Wow! Did I have some great conversations yesterday!
Tuesday morning was my second series of interviews at The Bridges retirement community, where my new friend Janet Noah (community liaison) introduced me to some more genuine American heroes.
I spoke with a Navy cook who served on two submarines, one U.S. and one German; I chatted with a steel expert from Boston who loaded planes with fuel and munitions on the USS Essex aircraft carrier; and I listened to some great stories from a career Marine who not only saw action in the WW2 Pacific Theater, but fought the Chinese in North Korea and was eyewitness to the nuclear test at Bikini Atoll.
I promise to post links to the full stories when they appear in the Osprey Observernewspaper, but for now I’ll share some highlights.
Lieutenant Colonel Thomas Coggins (retired)
ALWAYS FAITHFUL: I could have happily talked with Lieutenant Colonel Thomas Coggins all day. Born in 1918, “Tom” graduated from the Naval Academy just a few days prior to the attack at Pearl Harbor. By the time the smoke cleared he was deployed to the Pacific Theater and found himself dragging an anti-aircraft gun up impossible terrain in Samoa. He spent the bulk of the war involved with beach landings, building airstrips (under fire), and commanding the Marine compliment on an aircraft carrier.
Tom may be 94-years of age, but he still wakes up each day with the firm conviction that he is well-equipped to face any potential situation he may find himself in. And it’s my personal belief that if an al-Qaeda terror cell suddenly activated and tried to storm The Bridges retirement community, they’d probably be met and neatly dispatched by Tom Coggins before they made it halfway across the lobby!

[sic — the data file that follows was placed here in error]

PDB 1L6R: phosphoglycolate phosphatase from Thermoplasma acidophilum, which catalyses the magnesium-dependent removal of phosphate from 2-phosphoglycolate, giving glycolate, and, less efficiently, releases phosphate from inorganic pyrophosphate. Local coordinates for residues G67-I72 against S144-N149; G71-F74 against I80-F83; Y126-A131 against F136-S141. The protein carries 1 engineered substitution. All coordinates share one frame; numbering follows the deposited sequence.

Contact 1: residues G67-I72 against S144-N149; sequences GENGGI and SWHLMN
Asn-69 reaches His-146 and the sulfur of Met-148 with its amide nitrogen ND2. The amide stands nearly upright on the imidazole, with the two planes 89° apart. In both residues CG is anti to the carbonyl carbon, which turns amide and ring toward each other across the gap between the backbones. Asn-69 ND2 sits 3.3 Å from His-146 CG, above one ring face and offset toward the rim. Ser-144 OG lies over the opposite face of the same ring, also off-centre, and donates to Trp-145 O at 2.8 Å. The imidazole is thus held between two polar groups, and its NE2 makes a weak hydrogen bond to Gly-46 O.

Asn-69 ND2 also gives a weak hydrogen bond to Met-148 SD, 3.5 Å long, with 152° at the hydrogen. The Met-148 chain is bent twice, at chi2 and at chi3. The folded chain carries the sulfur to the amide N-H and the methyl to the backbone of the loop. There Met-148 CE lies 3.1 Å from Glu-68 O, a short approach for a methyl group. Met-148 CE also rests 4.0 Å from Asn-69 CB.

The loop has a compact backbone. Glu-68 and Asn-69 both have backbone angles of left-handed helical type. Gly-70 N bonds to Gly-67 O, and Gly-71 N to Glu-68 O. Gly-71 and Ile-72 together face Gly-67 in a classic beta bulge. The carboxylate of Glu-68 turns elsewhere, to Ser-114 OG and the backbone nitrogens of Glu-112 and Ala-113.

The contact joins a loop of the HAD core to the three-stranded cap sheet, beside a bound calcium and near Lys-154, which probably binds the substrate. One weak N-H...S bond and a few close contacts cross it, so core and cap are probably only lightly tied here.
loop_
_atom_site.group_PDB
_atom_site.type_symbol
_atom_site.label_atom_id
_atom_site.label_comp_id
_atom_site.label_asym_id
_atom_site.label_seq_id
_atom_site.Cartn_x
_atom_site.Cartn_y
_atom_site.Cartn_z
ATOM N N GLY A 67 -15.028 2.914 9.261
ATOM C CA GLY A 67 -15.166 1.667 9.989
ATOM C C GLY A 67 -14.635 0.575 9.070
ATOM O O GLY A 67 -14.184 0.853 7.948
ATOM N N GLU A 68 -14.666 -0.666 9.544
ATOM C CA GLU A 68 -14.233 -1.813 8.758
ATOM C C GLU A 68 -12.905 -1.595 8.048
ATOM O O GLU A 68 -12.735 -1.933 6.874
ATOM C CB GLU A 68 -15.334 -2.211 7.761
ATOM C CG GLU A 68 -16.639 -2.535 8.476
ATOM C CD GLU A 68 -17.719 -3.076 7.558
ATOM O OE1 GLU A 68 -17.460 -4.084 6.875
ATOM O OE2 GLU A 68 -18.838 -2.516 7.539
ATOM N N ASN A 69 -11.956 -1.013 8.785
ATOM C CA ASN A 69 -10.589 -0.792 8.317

THE BELLY OF “DER BEAST:” Joseph Hayden was still in Submariner School when WW2 ended. He was assigned to the USS Sennet as a cook and enjoyed the thrill of traversing the Panama Canal three times.
But his real claim to fame was the unique opportunity to serve on the German U-Boat ”Der Beast;” the submarine (U-3008) had been captured off Long Island. The American crew found movie-house ticket stubs on board that proved the German sailors had prowled New York City on more than one occasion.
COAST-TO-COAST: Airman First Class Joe Pottle reinvented himself many times over the course of his lifetime. He was responsible for the steel work that supports the Prudential Tower in Boston; he started a successful company in Portland, Oregon; he lived as a missionary in Brazil for over a decade; and he served this country as a sailor in both Japan and Korea.
OPTIMISM: Each veteran shared a story that is unique in terms of experience, family, personality, and the many directions life took beyond the wearing of the uniform.
There was one question, however, that all three answered in exactly the same manner. When I concluded each interview with, “Are you still optimistic about the future?” To a man all three veterans said, unequivocally, “YES!”
from the Internet
Essentially, these heroes who put everything on the line for freedom cannot imagine a scenario in which “The American Spirit” will not prevail.
“There will always be idiots in Washington,” one man said; “but The American People will come through, they always do.”